Commit aba8c216 authored by Geoff Cox's avatar Geoff Cox

Update Readme.md

parent a2e67231
......@@ -125,7 +125,7 @@ At the bottom of Figure 1.8, the web console area shows 'hello world'. What you
![](ch1_9.png) <br>
*Figure 1.9: Example of syntax error*
Hello World programs have a long history in computing, typically used to introduce a programming language to novice programmers and making sure things are running as they should. The programmer learns to express themselves in a new language as if speaking for the first time, hence the seemingly naïve address, announcing themselves to the world. The project [*hallo welt! (hello world!)*](http://www.anti-thesis.net/hello-world-60/),<sup>[21](#myfootnote21)</sup> by Geoff Cox and Duncan Shingleton plays on this hopeful communicative act, looping more than 100 Hello World programs written in different programming languages, alongside a selection of human languages, combining them into a multilingual machinic confusion of tongues in real-time (as in* The Tower of Babel*).<sup>[22](#myfootnote22)</sup> We understand the line `print("hello world")` quite literally as it is written in 'natural' language. At the same time the computer is executing precisely what you tell it to do, printing a text through an 'instruction', giving an immediate result which can be very rewarding. The immediate feedback "produces a feeling of power" as the programmer starts to exert control over the code and its meaningful expression in the world.<sup>[23](#myfootnote23)</sup>
Hello World programs have a long history in computing, typically used to introduce a programming language to beginners and making sure things are running as they should. We understand the line `print("hello world")` quite literally as it is written in 'natural' language. At the same time the computer is executing precisely what you tell it to do, printing a text through an 'instruction', giving an immediate result which can be very rewarding. The immediate feedback "produces a feeling of power" as the programmer starts to exert control over the code and its meaningful expression in the world.<sup>[21](#myfootnote21)</sup> The programmer learns to express themselves in a new language as if speaking for the first time, hence the seemingly naïve address, announcing themselves to the world. The project [*hallo welt! (hello world!)*](http://www.anti-thesis.net/hello-world-60/),<sup>[22](#myfootnote22)</sup> by Geoff Cox and Duncan Shingleton plays on this hopeful communicative act, looping more than 100 Hello World programs written in different programming languages, alongside a selection of human languages, combining them into a multilingual machinic confusion of tongues in real-time (as in *The Tower of Babel*).<sup>[23](#myfootnote23)</sup>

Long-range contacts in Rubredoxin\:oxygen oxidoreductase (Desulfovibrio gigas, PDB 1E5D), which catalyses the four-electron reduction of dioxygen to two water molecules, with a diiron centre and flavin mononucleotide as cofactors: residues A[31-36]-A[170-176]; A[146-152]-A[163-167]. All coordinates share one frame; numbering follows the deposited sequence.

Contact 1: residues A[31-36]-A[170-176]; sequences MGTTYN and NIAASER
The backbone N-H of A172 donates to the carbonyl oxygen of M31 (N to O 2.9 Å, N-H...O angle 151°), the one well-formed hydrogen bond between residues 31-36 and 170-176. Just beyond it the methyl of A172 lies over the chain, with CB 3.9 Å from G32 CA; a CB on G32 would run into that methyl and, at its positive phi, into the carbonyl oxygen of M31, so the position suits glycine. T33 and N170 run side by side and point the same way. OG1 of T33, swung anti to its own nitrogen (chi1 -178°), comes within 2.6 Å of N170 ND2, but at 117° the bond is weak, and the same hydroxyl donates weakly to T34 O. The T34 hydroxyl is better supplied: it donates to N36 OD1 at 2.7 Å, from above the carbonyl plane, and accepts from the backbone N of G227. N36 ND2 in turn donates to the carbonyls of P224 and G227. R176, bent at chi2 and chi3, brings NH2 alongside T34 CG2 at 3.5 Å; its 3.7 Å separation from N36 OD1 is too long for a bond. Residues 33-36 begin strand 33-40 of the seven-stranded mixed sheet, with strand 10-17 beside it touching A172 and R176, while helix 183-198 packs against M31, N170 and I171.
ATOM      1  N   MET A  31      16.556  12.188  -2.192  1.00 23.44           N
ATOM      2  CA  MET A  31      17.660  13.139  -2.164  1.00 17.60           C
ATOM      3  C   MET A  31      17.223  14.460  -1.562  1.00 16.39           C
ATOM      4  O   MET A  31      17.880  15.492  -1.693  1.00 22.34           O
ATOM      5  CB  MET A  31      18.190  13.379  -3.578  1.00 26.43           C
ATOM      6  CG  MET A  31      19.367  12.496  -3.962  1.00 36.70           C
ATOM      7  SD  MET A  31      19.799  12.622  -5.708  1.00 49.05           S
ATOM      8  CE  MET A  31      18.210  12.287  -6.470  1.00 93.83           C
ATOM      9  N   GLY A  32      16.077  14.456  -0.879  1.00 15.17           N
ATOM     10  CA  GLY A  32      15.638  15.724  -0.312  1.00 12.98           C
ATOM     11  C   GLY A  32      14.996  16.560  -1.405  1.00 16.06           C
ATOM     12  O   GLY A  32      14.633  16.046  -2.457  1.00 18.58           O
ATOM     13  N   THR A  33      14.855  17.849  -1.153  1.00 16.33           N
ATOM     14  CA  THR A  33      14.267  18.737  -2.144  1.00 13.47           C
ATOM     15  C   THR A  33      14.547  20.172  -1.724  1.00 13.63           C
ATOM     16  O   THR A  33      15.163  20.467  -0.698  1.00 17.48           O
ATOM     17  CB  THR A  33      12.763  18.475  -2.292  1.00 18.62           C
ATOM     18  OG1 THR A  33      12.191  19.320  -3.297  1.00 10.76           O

## 1.3.1 The sample code: Reading the reference guide
To further explain the remaining parts in the sample code, this book will guide you to learn independently, especially in learning to read the reference guide so that you can explore things on your own. In the sample code, there are few functions that you will see apart from `print()`: these include `createCanvas()`, `background()`, `random()`, `ellipse()`.
......@@ -138,19 +138,13 @@ There are some kinds of structure here which are hard to remember for a new lang
![](ch1_10.png) <br>
*Figure 1.10: The reference guide example - ellipse()*
Let's read together the reference in Figure 2.9 - [`ellipse()`](https://p5js.org/reference/#/p5/ellipse).<sup>[25](#myfootnote25)</sup> It usually starts with an example and an illustration, and you can click the 'edit' button to modify the code, especially changing the parameters on the fly and to display the result immediately on a screen.
The description part of the reference page explains how the function syntax works and it is useful especially for novice who might find no clue on the parameters/numbers and what does it mean for each parameter within a function.
The syntax area demonstrates how it should be written precisely and the parameters' section explain further. For example: `ellipse(x, y, w, [h])`, it explains the first parameter x and the second parameter y are used to set the location of the ellipse in terms of x and y coordinates. The canvas is set in terms of pixel unit, and the [0,0] coordinate starts on the top left corner. The parameter w and h refers to the width and height of the ellipse and you can also think of it as the diameter, or setting the size, of the ellipse. The square bracket `[h]` is an optional parameter if the width and height of the ellipse is the same.